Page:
A pizza can be quickly baked at home using dough. However, the whole dough is not used, and you will expect some extra dough. If you are a pizza fan, you definitely would want a pizza dough that will last long for your next baking.
Pizza dough will last depending on the amount of yeast used, the dough’s temperature, and the type of storage. However, dough left for a long time will overproof, and lose shape and texture, leading to a poorly structured dough. You would not want a pizza dough that cannot keep a good shape.
What are the best ways how to store pizza dough and still have a kneadable, delicious dough? Read this article to discover more about pizza dough storage – conditions, the temperature needed, and proper storage containers.
How to Store Pizza Dough: The Best Techniques
One of the essential things in making a perfect pizza is having a well-formed pizza dough. Once the dough is made of the right flour type, temperature, storage, and room temperature, it can hold for a few hours.
However, holding pizza dough for long before using them is not that good. Resting the pizza dough long will weaken the gluten strains and lessens the yeast’s ability to produce gas to inflate the dough. You eventually have a dough with an imperfect form, which will not look good with your pizza toppings. Storing an overnight pizza dough can be a big challenge then.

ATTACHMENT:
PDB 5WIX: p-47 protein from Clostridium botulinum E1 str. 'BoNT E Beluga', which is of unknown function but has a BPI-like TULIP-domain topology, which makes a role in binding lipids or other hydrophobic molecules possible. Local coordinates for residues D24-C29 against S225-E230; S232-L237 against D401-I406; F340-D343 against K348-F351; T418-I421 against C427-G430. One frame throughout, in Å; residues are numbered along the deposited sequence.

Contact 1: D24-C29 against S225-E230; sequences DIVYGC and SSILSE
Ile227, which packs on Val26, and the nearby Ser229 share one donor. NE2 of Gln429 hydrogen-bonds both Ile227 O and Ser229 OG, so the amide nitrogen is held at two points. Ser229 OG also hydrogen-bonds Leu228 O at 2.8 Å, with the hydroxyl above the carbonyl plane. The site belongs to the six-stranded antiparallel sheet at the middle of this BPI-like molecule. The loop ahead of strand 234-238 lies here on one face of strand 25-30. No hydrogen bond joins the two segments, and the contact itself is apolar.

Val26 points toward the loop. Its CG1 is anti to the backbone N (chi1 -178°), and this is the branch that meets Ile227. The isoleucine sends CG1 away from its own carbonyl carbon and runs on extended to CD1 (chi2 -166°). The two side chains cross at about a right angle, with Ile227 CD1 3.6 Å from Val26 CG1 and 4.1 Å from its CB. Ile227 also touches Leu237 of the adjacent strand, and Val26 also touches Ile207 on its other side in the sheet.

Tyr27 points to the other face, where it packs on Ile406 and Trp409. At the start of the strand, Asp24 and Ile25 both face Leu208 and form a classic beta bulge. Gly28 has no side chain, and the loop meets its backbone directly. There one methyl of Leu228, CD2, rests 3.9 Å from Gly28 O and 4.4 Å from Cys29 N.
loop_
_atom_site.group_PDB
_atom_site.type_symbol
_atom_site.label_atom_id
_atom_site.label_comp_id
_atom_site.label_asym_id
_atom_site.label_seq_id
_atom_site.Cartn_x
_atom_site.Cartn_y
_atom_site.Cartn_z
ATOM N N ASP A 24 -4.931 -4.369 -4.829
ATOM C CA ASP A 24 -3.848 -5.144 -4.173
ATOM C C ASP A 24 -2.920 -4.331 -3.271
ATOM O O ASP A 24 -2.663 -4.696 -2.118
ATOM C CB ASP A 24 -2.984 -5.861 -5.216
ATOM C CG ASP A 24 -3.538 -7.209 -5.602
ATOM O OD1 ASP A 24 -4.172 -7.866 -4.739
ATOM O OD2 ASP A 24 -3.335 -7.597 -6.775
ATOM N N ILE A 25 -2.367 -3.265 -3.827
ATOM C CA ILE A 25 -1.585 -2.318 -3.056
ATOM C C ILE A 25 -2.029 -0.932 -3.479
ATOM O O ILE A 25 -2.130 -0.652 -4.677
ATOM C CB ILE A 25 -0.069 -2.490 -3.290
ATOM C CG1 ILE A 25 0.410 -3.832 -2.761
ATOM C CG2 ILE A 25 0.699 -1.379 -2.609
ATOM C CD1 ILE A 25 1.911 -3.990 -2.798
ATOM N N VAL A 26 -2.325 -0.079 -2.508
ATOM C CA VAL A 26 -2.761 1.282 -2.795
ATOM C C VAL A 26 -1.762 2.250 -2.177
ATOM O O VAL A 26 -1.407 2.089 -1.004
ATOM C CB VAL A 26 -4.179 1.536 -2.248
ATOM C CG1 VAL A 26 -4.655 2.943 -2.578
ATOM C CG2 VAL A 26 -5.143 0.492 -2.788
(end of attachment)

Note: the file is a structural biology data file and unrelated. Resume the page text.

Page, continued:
To prevent a pizza disaster and promote more extended storage, let’s determine the proper pizza dough holding and the different ways of dough storage.
Factors that Affect Dough Structure
The structure of pizza dough is affected by the following elements:
Type of Flour
The type of flour hugely affects how long the dough can last. Doughs with high gluten flour can withstand longer temper times compared to doughs with weaker flours. This characteristic can make the dough last long.
Amount of Yeast in the Dough
The amount of yeast in the dough affects the speed of fermentation. The more yeast the dough has, the faster the dough will rise and quicker the fermentation. Pizzas like Neopolitan pizza have lesser yeast, which causes them to grow slowly and last for an extended time.
Temperature of the Dough
A dough that has a higher temperature usually rises and holds longer.
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The recommended room temperature to make a dough rise is around 60 – 62 degrees Fahrenheit. Faster dough rising time occurs in hotter weather like summer than in colder weather.
Having a well-formed pizza dough is not enough. You need to determine the best ways to store the dough to maintain its form and freshness. Can you refrigerate pizza dough after it rises? Yes, by reading on the next tips of keeping pizza dough.
Ways of Storing Pizza Dough
After baking your pizza dough, you should bake one large dough and divide it into two to three parts. You can leave the dough for 1 to 2 hours inside an oiled plastic container. You can also keep the remainder of the dough inside cold storage.
Here are the different ways of storing your pizza dough:
On the Counter